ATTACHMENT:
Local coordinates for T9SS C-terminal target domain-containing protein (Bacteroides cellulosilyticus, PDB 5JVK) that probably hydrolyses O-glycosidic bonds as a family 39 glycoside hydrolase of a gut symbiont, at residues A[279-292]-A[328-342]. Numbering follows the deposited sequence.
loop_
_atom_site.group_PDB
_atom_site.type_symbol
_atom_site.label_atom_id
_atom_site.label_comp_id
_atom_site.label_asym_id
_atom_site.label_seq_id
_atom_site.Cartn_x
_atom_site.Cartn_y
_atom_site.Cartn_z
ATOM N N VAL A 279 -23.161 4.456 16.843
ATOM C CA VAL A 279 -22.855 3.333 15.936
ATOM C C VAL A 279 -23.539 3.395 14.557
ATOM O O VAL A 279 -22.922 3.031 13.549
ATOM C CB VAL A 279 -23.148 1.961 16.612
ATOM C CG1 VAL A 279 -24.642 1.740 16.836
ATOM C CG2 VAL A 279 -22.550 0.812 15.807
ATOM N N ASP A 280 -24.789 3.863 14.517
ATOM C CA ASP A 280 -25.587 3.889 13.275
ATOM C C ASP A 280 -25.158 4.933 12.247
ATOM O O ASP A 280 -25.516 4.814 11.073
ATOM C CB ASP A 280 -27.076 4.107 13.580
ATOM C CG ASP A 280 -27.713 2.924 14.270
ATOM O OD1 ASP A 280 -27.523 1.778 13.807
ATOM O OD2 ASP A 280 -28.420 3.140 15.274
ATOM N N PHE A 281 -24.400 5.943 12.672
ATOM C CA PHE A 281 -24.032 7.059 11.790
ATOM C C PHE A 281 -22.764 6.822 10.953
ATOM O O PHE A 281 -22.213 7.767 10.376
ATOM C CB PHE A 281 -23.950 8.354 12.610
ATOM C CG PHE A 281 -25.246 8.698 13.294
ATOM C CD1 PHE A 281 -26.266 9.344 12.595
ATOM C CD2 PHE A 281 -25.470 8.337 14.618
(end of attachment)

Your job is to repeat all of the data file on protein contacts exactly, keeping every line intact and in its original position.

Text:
Local coordinates for T9SS C-terminal target domain-containing protein (Bacteroides cellulosilyticus, PDB 5JVK) that probably hydrolyses O-glycosidic bonds as a family 39 glycoside hydrolase of a gut symbiont, at residues A[279-292]-A[328-342]. Numbering follows the deposited sequence.
loop_
_atom_site.group_PDB
_atom_site.type_symbol
_atom_site.label_atom_id
_atom_site.label_comp_id
_atom_site.label_asym_id
_atom_site.label_seq_id
_atom_site.Cartn_x
_atom_site.Cartn_y
_atom_site.Cartn_z
ATOM N N VAL A 279 -23.161 4.456 16.843
ATOM C CA VAL A 279 -22.855 3.333 15.936
ATOM C C VAL A 279 -23.539 3.395 14.557
ATOM O O VAL A 279 -22.922 3.031 13.549
ATOM C CB VAL A 279 -23.148 1.961 16.612
ATOM C CG1 VAL A 279 -24.642 1.740 16.836
ATOM C CG2 VAL A 279 -22.550 0.812 15.807
ATOM N N ASP A 280 -24.789 3.863 14.517
ATOM C CA ASP A 280 -25.587 3.889 13.275
ATOM C C ASP A 280 -25.158 4.933 12.247
ATOM O O ASP A 280 -25.516 4.814 11.073
ATOM C CB ASP A 280 -27.076 4.107 13.580
ATOM C CG ASP A 280 -27.713 2.924 14.270
ATOM O OD1 ASP A 280 -27.523 1.778 13.807
ATOM O OD2 ASP A 280 -28.420 3.140 15.274
ATOM N N PHE A 281 -24.400 5.943 12.672
ATOM C CA PHE A 281 -24.032 7.059 11.790
ATOM C C PHE A 281 -22.764 6.822 10.953
ATOM O O PHE A 281 -22.213 7.767 10.376
ATOM C CB PHE A 281 -23.950 8.354 12.610
ATOM C CG PHE A 281 -25.246 8.698 13.294
ATOM C CD1 PHE A 281 -26.266 9.344 12.595
ATOM C CD2 PHE A 281 -25.470 8.337 14.618